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HIV/AIDS: Getting to Zero
Posted By Vera Mensah-Bediako On November 30, 2012 @ 3:23 am In Complementary Interventions | No Comments
HIV/AIDS remains one of the world’s most significant public health challenges, particularly in low and middle-income countries.
The World Health Organization reports that the African region is the most affected, where 1.8 million people acquired the virus in 2009 alone.
This means African nations must intensify their campaign against the disease, and Ghana is no exception. As part of the activities to mark this year’s World AIDS Day, we launched a three-month HIV/AIDS education and awareness campaign in Mankessim.
The campaign is designed to reach as many people as possible with the message of “Getting To Zero,” the international theme for 2012.
The Kormantse Central and Mankessim Ebenezer Child Development Centers teamed up to conduct HIV/AIDS education for caregivers and children. They also targeted three senior high schools in the Mfantseman Municipality.
Their campaign will educate 465 registered children, 511 caregivers and 7,200 high school students about the meaning of HIV/AIDS and its causes and prevention, as well as how to care for those who are infected.
Issues emphasized in the awareness campaign include marginalization, discrimination and stigmatization.
The first part of the campaign featured a procession through the streets of Mankessim. Some 1,300 participants wore T-shirts bearing HIV/AIDS awareness inscriptions.
The procession included a brass band and dancing. Participants also distributed flyers and wristbands with information about HIV/AIDS.
For the second part of the program various dignitaries addressed the gathering, and children from the two host development centers thrilled the audience with drama, poem recitals and singing.
The queen mother of Mankessim’s traditional area and her entourage also graced the occasion with their presence. Speeches were presented by our Country Director, Padmore Baffour Agyapong, the Municipal HIV/AIDS focal person, the HIV/AIDS focal person from Mfantseman Municipal Hospital and the queen mother.
Padmore emphasized that targeting children and teens represents a sustained effort to reduce HIV infection.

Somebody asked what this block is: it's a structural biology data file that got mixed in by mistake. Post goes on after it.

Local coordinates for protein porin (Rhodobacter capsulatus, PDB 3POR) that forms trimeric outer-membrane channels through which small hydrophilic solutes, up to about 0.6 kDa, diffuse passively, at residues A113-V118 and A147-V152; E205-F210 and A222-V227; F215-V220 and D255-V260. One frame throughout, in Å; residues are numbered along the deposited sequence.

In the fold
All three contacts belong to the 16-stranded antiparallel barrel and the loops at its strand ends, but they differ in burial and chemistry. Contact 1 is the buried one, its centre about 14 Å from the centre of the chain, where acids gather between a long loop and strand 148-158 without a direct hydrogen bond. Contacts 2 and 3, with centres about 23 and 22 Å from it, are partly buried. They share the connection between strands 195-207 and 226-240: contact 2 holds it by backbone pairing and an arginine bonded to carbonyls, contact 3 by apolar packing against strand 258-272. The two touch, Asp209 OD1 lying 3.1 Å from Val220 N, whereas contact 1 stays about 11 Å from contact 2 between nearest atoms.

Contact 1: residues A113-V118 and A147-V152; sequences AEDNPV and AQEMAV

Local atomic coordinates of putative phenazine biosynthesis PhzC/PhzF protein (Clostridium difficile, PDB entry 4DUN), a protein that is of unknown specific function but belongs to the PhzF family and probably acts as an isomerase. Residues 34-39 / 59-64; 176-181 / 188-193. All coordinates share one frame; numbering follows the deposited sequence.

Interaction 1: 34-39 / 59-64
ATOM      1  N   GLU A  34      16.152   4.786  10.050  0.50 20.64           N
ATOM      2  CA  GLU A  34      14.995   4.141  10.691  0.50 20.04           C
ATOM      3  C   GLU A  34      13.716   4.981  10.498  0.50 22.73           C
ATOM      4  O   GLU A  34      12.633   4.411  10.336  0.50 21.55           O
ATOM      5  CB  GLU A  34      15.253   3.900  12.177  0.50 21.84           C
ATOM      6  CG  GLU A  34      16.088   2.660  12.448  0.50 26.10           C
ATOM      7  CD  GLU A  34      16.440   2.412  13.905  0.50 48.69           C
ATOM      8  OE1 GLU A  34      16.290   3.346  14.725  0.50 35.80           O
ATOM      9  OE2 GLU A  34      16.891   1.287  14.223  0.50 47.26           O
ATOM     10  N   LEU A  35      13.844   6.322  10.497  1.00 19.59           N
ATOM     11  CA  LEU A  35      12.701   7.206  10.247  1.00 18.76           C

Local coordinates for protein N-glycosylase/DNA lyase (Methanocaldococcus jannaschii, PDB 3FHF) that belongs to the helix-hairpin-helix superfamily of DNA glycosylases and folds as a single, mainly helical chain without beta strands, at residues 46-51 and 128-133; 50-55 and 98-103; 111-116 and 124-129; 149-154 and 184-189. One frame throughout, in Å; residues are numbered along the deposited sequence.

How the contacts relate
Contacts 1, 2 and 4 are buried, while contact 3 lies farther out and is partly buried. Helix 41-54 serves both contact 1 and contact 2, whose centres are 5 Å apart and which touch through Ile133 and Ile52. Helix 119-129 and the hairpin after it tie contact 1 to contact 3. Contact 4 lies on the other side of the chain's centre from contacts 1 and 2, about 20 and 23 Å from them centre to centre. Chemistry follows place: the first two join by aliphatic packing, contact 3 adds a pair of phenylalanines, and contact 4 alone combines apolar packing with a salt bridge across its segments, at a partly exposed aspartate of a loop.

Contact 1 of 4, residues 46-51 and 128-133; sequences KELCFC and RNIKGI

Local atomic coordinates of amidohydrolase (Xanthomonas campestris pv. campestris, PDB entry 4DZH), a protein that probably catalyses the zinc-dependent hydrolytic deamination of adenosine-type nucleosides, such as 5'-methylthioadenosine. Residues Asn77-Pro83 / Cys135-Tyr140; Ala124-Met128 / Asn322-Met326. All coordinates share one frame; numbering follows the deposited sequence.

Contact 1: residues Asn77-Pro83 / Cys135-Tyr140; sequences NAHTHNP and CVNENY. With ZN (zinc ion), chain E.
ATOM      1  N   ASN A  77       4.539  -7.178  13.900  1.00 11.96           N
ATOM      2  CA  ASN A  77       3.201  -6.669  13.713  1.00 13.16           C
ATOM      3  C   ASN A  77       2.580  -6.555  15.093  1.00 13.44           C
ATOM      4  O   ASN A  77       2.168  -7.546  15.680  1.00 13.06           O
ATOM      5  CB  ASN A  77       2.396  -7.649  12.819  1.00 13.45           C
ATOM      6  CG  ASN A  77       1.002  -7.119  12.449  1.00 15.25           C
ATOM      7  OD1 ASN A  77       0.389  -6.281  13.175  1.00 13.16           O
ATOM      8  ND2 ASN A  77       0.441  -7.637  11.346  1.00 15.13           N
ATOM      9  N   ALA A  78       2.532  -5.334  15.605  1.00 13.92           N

He made three important recommendations as benchmarks in the fight against HIV/AIDS and its antecedent issues: intensification of HIV/AIDS studies in school curriculum, adoption of youth-friendly healthcare services by the Ministry of Health and increased public health campaigns to reach a large proportion of young people.
Caregivers were asked to get tested and told not to despair if they are HIV-positive, but to visit clinics for antiretroviral therapy drugs. We cover the cost of the drugs.
HIV cases in this region of Ghana reveal an increasing trend from 229 in 2008, to 320 in 2009, to 337 in 2010 and currently 393 in 2011.
Key factors leading to this high incidence include lack of income-generating enterprises, broken family structure and attitudes and behavior. Additionally, very few infected individuals are receiving antiretroviral therapy.
Though the new campaign has just been set in motion, about half the community has already been enlightened about HIV/AIDS and its related issues.
Many in the community have been made aware of how we support the fight against HIV/AIDS  and, most importantly, about the support offered to children and caregivers living with HIV/AIDS.
One participant shares,
“I do not have a child in Compassion, but I have heard about the things that Compassion has been doing for children.
I never knew that the parents also benefit directly from Compassion. All the things I heard here today make me really envy the families with Compassion. I am praying that some day one of my four children would become part of Compassion, too.”
And another participant tells us,
“I am very happy to have been here today. I have heard so many things about HIV/AIDS that I did not know before. Today I have learned that being HIV-positive does not mean death.
I am thankful for Compassion coming to do this work here today. From today I shall keep my ears open. Anytime I hear that the Compassion people are doing something somewhere, I shall make sure to be there, because I am sure to learn something new.”
Finally, one HIV-positive mother, whose child is registered with our program wants us to know,
“I have been so touched by what happened here. I now know that I am not alone. I also know that other people care about those of us with HIV. If more organizations would do what Compassion has done today, people with HIV would not hide.”
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